What is the Phlogiston Theorem?June 26, 2021
Lavoisier gained fame in the scientific world with his new theory about the combustion phenomenon.
However, he also had other important works in creating the alchemical revolution. In addition, the extraordinary sensitivity he showed in his experiments, especially in the measurement process, became an enviable example for the new generation researchers who followed him. chemistry language; It owes its scientific identity to Lavoisier in terms of logical order and theoretical explanation. His wife provides great support in all these works: he draws experimental shapes, makes translations from foreign languages, and prepares his articles and books for publication.
When Lavoisier began his research, the phlogiston theory of combustion was valid in chemistry, along with the Ancient Greeks’ teaching of the four elements of matter (earth, water, fire, and air). As it is known, when a piece of wood or cloth burns, smoke and flame emerge, and the burning object disappears by leaving some ash.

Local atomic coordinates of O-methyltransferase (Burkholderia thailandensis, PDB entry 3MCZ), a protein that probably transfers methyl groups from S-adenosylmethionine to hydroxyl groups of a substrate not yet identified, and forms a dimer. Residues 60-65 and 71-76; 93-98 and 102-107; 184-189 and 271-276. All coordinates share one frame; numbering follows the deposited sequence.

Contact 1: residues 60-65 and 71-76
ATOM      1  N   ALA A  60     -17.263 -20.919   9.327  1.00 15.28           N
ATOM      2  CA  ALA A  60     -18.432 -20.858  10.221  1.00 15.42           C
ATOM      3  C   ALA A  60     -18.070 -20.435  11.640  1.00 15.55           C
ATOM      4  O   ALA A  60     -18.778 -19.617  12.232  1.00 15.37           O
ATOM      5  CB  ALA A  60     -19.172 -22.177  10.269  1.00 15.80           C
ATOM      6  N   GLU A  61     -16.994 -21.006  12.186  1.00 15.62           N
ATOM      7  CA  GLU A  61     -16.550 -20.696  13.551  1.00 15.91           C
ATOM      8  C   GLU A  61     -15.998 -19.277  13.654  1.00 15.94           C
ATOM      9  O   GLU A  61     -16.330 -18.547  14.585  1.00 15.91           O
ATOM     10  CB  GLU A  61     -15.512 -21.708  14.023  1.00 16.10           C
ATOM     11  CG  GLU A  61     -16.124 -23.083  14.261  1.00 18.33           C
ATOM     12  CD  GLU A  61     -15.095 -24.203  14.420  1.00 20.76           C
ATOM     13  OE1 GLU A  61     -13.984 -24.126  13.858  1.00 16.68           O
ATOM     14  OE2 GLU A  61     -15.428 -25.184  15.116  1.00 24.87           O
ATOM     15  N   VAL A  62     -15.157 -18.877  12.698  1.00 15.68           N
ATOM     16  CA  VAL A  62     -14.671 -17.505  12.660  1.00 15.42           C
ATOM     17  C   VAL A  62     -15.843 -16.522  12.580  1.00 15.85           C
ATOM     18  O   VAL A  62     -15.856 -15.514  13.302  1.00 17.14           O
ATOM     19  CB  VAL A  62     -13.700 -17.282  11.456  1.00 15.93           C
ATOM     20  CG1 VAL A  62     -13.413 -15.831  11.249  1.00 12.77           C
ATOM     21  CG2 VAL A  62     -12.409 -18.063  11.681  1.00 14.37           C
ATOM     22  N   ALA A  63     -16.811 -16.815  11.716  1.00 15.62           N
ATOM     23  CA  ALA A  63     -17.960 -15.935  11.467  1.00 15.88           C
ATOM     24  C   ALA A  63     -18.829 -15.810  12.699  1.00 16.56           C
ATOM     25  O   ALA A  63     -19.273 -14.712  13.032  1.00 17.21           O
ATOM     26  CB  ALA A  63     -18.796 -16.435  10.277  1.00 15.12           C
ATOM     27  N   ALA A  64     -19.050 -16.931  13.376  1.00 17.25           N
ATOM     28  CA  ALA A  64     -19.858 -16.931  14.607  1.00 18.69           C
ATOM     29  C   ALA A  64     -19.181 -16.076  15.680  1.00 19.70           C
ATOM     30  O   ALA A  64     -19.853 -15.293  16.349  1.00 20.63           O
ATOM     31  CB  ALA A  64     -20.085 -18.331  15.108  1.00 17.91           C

According to the current theory, combustion; It meant that the burning object would release a mysterious substance called phlogiston, which is unknown. Objects that left the least ash when burned, such as charcoal, were the richest in phlogiston. There were some observations that contradicted this theory, which scientists mostly found satisfactory. One of them was the necessity of air for combustion. Another was that when metals such as lead were heated to melting point, the “calx” formed on their surface was heavier than the depleted portion of the metal. In fact, one reason for the difficulty in explaining the combustion phenomenon was the lack of knowledge about gases. Air was the only gas known until 1756, when Scottish chemist Joseph Black discovered carbon dioxide, which he called the “fixed gas”. British chemist Joseph Priestley later discovered about 10 new gases experimentally. One of them is what he calls “competent gas”, which Lavoisier later calls “oxygen”.
Although Priestley discovered oxygen, he could not break with the phlogiston theory. An outstanding experimenter, this British scientist was not qualified to take on his theoretical rival, Lavoisier. Lavoisier became interested in combustion in the early 1770s. He determined that the weight of the gas did not change when phosphorus was burned in a closed container, whereas when he opened the container, the weight of the gas increased slightly as the air entered. This observation obviously did not fit the prevailing theory, but there was no more satisfactory explanation.